Bad Lausick

Bad Lausick (German: [ˈbaːt ˈlaʊzɪk] (About this soundlisten)) is a town in the Leipzig district, in the Free State of Saxony, Germany. It is situated 12 km southwest of Grimma, and 29 km southeast of Leipzig.

Bad Lausick
Town hall, built in 1897
Town hall, built in 1897
Coat of arms of Bad Lausick
Location of Bad Lausick within Leipzig district
Bad Lausick in L.svg
Bad Lausick is located in Germany
Bad Lausick
Bad Lausick
Bad Lausick is located in Saxony
Bad Lausick
Bad Lausick
Coordinates: 51°8′41″N 12°38′43″E / 51.14472°N 12.64528°E / 51.14472; 12.64528Coordinates: 51°8′41″N 12°38′43″E / 51.14472°N 12.64528°E / 51.14472; 12.64528
 • Mayor (2015–22) Michael Hultsch[1]
 • Total69.79 km2 (26.95 sq mi)
164 m (538 ft)
 • Total8,087
 • Density120/km2 (300/sq mi)
Time zoneUTC+01:00 (CET)
 • Summer (DST)UTC+02:00 (CEST)
Postal codes
Dialling codes034345
Vehicle registrationL, BNA, GHA, GRM, MTL, WUR


Middle Ages to 18th centuryEdit

St. Kilian's Church

In 1096 Bad Lausick was mentioned for the first time as Luzke. In later documents the names Luzic (1181), Luzich (1219) and Lußigk (1414) were used. In 1497 the place was described as Laussigk for the first time.[3]

In 1106 the construction of the St. Kilian church was begun under the supervision of Pegau monastery, which like the church had been founded by Wiprecht von Groitzsch. It is known as the oldest preserved church in Saxony.[4] In 1158 Luzeche was mentioned as a fortified place with market rights. Following the Treaty of Leipzig, Laussigk became part of the Duchy of Saxe-Wittenberg.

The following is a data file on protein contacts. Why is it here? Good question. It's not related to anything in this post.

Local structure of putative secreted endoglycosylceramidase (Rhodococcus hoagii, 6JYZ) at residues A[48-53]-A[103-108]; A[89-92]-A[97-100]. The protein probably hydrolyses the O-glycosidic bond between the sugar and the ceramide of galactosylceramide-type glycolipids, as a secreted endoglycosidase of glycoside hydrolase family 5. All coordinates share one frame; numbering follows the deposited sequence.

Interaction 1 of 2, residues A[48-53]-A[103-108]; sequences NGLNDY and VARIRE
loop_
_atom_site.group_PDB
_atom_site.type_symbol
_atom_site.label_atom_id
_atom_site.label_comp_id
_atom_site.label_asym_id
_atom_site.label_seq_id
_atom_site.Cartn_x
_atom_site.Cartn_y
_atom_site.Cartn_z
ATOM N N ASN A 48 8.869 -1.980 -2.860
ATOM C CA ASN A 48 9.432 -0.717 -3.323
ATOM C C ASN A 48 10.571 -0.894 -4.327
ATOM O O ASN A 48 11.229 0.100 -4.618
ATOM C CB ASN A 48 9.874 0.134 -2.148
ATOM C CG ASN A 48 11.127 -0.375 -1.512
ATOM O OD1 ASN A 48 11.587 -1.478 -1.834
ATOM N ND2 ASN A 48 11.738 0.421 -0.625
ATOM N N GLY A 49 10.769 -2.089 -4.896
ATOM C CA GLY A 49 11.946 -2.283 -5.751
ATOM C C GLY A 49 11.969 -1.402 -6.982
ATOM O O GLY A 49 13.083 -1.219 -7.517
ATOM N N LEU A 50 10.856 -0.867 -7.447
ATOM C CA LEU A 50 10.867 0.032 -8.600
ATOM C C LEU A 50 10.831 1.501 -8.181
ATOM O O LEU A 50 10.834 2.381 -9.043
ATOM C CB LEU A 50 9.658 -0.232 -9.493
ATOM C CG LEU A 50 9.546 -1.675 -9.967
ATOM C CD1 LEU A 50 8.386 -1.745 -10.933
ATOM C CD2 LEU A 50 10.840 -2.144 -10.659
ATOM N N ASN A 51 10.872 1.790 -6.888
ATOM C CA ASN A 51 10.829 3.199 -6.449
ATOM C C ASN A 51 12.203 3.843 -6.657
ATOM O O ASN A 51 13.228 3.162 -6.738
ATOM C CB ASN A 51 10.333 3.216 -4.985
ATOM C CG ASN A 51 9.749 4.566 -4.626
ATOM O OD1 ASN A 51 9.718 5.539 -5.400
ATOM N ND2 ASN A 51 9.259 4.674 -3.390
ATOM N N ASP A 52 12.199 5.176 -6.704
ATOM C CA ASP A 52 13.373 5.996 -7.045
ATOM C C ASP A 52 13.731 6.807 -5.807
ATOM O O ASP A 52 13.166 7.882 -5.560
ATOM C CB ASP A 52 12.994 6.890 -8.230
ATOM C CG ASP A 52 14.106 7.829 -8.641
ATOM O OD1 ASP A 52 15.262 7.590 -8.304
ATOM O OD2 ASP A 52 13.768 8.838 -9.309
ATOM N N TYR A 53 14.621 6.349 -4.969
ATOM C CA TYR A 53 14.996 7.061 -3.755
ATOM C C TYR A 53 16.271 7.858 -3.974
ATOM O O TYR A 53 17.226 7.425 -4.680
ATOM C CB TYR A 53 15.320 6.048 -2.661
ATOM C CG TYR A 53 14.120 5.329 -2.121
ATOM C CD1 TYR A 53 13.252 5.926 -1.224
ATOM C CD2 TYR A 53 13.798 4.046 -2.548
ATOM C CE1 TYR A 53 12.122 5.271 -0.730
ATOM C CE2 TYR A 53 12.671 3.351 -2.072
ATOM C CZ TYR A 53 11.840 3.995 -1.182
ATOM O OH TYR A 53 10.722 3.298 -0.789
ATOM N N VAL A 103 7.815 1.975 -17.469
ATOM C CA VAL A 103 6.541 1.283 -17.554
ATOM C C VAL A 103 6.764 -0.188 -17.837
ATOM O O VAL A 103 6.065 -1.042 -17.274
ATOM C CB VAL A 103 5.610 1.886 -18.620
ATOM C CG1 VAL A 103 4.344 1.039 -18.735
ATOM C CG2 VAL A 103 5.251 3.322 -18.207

A school started work in 1529. In 1605 the place was awarded town privileges, but was destroyed in a fire in the same year. More fires causing major damages occurred in 1649, 1667, 1693, and 1719. During the Thirty Years' War the plague caused the death of the larger part of the population in 1633. The old schoolhouse near the church was first mentioned in 1736. In 1739 the old town hall and the current church tower were built. A crop failure in 1772 caused a famine in the town.[5]

19th centuryEdit

Hermannsbad estate

Lignite mining in the vicinity of the town started in 1813, supplying fuel for lime kilns. In the course of the mining operations, a medicinal spring was discovered in 1820. One year later, the first spa opened, named Hermannsbad after its founder. In 1840 a new school with four classrooms and four teachers' quarters was built, serving 500 pupils. 1878 can be considered as the zenith of the lignite mining and lime burning industries, with 36 pits and 20 kilns in Köllsdorf alone. In 1882 the spa was acquired by the town, and textile merchant Johann Gottfried Becker established his business in the town centre. Construction of the Bügerschule (civic school) for 900 pupils started in 1886, and in 1887 the Leipzig–Geithain railway via Lausick opened. A fire in the town hall in 1890 destroyed a large inventory of documents. 25 felt-making businesses in the town in 1890 signified the heyday of this industry. At this time, there were also 11 lignite mines, five lime kilns, 30 agricultural businesses, 20 bakers, 25 shoemakers, 25 tailors, 17 weavers, 10 butchers and 43 other craftsman's establishments as well as 23 restaurants and inns. Starting around 1895, clay processing developed and gave later rise to the silicate factory. A new town hall and a post office were built in 1897, and a court of law in 1898.[6]